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Milling the Militants: A Comical Absurdity (1913)


Main image of Milling the Militants: A Comical Absurdity (1913)
35mm, 483 feet, black & white, silent
DirectorPercy Stow
Production CompanyClarendon Film Company

Left looking after the children while his wife campaigns for women's votes, an aggreived husband dreams of punishing the suffragettes.

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A comedy commenting on the tactics of suffragettes and the action that some men would like to take against them. Mr Brown is left to look after the family while his wife takes part in a suffragette demonstration and militant action. He dreams that, as prime minister, he introduces legislation to suppress the suffragette movement and punishes them accordingly. In spite of it being a comedy the suffragette march looks particularly authentic with banners and onlookers. The tactics of the suffragettes such as smashing windows and arson are shown. From 1905 the suffragettes had become increasingly militant and the film reflects this militancy. In a series of scenes prefaced by intertitles outlining the suffragettes' misdemeanours, Mr Brown dreams of the punishments enacted. His wife is arrested and, for attacking policeman, is punished with hard labour in the streets. The women are also forced to smoke clay pipes which they find very difficult. For embarrassing Cabinet ministers the women are forced to dress as men and parade down the street. This punishment they find especially shameful as most of the women cry. The women are also placed in stocks and vilified by men and women. For using the tactics of hunger strikes, the women are placed in a ducking stool and plunged into a pond.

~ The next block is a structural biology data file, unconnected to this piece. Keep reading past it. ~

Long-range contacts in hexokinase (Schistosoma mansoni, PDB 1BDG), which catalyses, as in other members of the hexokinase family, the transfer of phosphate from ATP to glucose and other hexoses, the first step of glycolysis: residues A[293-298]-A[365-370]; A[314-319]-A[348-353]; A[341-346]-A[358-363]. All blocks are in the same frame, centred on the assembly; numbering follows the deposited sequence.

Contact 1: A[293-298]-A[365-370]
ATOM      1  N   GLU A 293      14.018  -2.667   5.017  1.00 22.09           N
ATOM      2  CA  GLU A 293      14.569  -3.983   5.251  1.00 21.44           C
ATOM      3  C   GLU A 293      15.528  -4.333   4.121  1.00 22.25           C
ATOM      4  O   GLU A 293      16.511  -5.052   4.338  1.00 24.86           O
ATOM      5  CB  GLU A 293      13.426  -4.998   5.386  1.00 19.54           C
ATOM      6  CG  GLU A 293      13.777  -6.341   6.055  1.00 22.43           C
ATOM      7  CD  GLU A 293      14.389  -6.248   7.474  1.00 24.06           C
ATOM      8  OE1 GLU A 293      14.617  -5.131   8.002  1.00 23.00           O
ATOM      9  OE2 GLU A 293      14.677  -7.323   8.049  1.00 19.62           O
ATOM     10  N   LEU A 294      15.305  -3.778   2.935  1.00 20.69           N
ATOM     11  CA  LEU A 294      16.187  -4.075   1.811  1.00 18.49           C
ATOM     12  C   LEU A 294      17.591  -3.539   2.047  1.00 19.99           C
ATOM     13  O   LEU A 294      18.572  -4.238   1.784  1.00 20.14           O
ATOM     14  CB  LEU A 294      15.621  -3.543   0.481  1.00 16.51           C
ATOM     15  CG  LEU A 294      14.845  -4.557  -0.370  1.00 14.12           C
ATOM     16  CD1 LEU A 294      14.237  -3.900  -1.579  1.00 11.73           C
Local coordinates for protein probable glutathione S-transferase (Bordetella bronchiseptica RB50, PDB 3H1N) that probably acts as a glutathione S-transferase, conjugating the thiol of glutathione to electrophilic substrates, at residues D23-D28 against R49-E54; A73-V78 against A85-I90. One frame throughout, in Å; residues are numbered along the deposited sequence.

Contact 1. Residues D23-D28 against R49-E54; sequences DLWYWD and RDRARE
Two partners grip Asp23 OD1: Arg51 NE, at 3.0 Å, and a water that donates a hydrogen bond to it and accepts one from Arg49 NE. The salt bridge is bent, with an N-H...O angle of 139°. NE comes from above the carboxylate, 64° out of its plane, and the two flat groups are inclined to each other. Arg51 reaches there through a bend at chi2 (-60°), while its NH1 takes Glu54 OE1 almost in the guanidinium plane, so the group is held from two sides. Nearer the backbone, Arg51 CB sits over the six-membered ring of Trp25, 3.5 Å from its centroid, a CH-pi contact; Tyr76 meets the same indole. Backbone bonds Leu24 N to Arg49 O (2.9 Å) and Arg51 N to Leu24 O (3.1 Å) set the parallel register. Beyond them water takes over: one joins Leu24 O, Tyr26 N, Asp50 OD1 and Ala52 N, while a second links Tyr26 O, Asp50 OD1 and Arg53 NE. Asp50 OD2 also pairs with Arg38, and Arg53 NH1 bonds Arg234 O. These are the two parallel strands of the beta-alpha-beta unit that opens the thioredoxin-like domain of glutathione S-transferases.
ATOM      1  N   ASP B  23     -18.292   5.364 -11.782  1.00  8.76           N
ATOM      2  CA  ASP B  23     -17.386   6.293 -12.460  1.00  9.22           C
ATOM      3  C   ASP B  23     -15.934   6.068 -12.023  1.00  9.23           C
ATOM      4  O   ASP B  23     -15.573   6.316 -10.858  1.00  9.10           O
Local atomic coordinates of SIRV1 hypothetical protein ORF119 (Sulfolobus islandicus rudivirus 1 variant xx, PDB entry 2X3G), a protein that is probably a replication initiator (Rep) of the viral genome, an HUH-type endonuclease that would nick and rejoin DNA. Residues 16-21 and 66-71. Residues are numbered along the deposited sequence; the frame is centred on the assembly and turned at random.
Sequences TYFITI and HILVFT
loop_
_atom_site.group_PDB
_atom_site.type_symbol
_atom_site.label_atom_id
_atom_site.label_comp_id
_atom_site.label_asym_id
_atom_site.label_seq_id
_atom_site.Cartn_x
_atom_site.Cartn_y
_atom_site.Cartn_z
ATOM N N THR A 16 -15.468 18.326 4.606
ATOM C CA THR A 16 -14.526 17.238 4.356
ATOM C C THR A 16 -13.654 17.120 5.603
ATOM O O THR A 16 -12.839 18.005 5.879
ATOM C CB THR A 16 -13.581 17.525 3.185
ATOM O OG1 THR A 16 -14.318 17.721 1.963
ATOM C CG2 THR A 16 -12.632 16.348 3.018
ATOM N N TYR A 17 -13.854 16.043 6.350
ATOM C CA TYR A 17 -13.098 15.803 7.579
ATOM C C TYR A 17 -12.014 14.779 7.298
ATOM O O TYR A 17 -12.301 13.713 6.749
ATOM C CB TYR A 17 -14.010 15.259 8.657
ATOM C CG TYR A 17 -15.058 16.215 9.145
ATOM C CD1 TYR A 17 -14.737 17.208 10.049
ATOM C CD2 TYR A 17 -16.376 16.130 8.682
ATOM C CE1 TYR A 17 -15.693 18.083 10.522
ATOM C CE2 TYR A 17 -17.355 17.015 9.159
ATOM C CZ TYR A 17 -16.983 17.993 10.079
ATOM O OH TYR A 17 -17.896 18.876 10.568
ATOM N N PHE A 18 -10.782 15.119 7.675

Initial viewing suggests that this is an anti-suffrage film. However, it can be viewed another way. Some of the punishments are decidedly medieval and exaggerated. The obvious discomfort of the women during their punishments could elicit sympathy from an audience. Furthermore, the ducking stool is associated with witchcraft and medieval punishment (as are the village stocks) and it could be argued that neither punishment had a place in a modern society. In spite of all his dreams of punishment, Mr Brown suffers when his wife returns as she awakens him with a bucket of cold water.

Simon Baker

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Video Clips
Complete film (7:10)
Politics and Film 1903-1935